Reuse, Recycle, and Rot
A friend who is an ardent environmentalist recently pointed out to me that everything we do has an impact, and we have to choose which battles to fight. Until single-use, non-degradable plastic is designed out of packaging, I will always have some plastic waste from certain purchases such as fresh berries, dried fruit, yogurt, chips of every sort, and frozen vegetables. The good news is that one can give a second life to much of this plastic packaging.
For many plastic recyclables, there are many reuses for them as well. I give a second life to larger plastic bags as small trash bags while one can reuse plastic clamshells as to-go containers, organizers, and even craft arts. I personally repurpose them to ship homemade dog cookies to friends and family. I reuse large chip bags as small trash bags, and I intend to use the shiny side of these mylar bags as future gift wrap. The small resealable plastic bags which are used for dried fruit are a bit more limited, but one could reuse them as a snack or sandwich sacks. One, of course, could avoid packaged dried fruit altogether by getting a dehydrator, and drying one’s own fruit. Likewise, I could make my own yogurt, but I don’t eat that much - and fortunately, Yoplait produces a line of yogurts, called Oui, in glass jars. They even have a vegan option, made with coconut milk. These sweet little glass containers could be used for storage or candle holders if not outright recycled. For those plastic yogurt containers, the popular reuse is to grow seedlings.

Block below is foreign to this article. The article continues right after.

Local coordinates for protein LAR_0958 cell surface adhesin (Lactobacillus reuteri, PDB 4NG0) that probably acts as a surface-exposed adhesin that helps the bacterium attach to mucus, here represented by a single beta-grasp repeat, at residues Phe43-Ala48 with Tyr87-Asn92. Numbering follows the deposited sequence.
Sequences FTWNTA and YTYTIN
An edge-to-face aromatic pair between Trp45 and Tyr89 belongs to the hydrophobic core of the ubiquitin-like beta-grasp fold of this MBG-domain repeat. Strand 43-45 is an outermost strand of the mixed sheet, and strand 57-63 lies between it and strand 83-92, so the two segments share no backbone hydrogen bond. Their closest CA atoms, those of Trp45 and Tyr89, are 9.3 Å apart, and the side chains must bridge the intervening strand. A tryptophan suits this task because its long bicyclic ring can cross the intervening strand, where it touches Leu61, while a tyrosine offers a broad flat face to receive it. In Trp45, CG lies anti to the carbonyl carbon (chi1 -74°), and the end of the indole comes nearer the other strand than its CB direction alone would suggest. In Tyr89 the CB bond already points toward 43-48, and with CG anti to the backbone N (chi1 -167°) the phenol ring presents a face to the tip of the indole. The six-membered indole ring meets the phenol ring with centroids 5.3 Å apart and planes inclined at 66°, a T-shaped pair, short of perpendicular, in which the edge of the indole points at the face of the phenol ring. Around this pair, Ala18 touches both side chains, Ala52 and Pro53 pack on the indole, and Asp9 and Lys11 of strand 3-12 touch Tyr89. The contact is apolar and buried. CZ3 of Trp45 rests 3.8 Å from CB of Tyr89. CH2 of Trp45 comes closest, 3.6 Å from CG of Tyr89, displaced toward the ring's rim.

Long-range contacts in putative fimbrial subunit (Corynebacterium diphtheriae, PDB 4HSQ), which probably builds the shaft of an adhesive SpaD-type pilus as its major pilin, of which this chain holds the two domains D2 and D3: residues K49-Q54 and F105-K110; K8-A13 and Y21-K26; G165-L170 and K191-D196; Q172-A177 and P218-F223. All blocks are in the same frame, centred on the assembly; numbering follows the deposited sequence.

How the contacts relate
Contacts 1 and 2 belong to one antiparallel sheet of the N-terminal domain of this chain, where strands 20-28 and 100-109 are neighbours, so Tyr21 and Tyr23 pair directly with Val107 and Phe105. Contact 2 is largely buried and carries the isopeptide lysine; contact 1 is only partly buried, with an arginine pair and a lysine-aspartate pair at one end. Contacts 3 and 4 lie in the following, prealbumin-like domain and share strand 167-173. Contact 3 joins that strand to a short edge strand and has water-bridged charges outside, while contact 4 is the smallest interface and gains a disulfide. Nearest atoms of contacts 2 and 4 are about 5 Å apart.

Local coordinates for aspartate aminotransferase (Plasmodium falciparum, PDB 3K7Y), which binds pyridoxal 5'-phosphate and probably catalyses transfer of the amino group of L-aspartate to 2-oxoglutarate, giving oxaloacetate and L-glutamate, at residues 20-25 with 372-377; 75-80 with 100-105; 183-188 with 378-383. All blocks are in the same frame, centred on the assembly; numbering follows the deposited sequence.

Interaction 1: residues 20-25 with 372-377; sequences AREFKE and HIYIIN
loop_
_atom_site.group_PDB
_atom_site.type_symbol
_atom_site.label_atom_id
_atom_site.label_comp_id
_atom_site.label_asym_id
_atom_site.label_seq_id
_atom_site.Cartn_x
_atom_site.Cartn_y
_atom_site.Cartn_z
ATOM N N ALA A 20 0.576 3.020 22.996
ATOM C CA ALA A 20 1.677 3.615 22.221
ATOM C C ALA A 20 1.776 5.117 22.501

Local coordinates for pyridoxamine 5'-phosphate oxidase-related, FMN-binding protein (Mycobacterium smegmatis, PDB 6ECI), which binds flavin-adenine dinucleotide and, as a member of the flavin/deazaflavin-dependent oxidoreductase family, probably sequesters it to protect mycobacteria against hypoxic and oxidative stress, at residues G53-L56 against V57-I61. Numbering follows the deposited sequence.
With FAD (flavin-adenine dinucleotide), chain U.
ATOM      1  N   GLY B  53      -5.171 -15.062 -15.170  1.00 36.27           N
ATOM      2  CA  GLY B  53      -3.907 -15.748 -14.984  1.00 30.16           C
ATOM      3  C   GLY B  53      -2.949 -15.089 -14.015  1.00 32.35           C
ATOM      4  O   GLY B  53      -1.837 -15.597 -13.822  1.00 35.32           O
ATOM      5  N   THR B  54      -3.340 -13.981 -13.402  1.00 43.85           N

In a nutshell, producing your own foodstuffs would avoid most packaging, but if that is not an option for whatever reason, packaging, except for plastic bags and film, can often be reused and/or recycled. Composting food scraps is another way to reduce one’s environmental footprint and help regenerate our depleted soils.
Why is there so much plastic? Plastic packaging in particular is the culmination of safety regulations, marketing strategies, and fossil fuel growth. Per the World Economic Forum, plastic production will double in the next 20 years since oil and gas companies seek to make plastic their next growth business as markets transition away from fossil fuels. On a more positive note, many companies are choosing plastic packaging over glass or metal to decrease their products’ carbon footprint (mainly from shipping.) Light weighting is especially an eco-friendly alternative because products, such as laundry detergent sheets, are made liquid-free and shipped with lighter or no packaging.
Strive for Progress, Not Perfection
Small, consistent steps make the best gains for all. First, create a zero-waste kit, consisting of reusable utensils and water bottles, to carry with you. It helps one avoid disposable products such as take-out containers. Finally, use what you have. There’s no point to trash an item just because it has plastic unless it sheds toxins into your food or water. All this effort is well worth it, for a recent study has found plastics (used in common plastic bottles and food packaging) in human blood. Please share what steps you are taking to reduce your plastic waste footprint!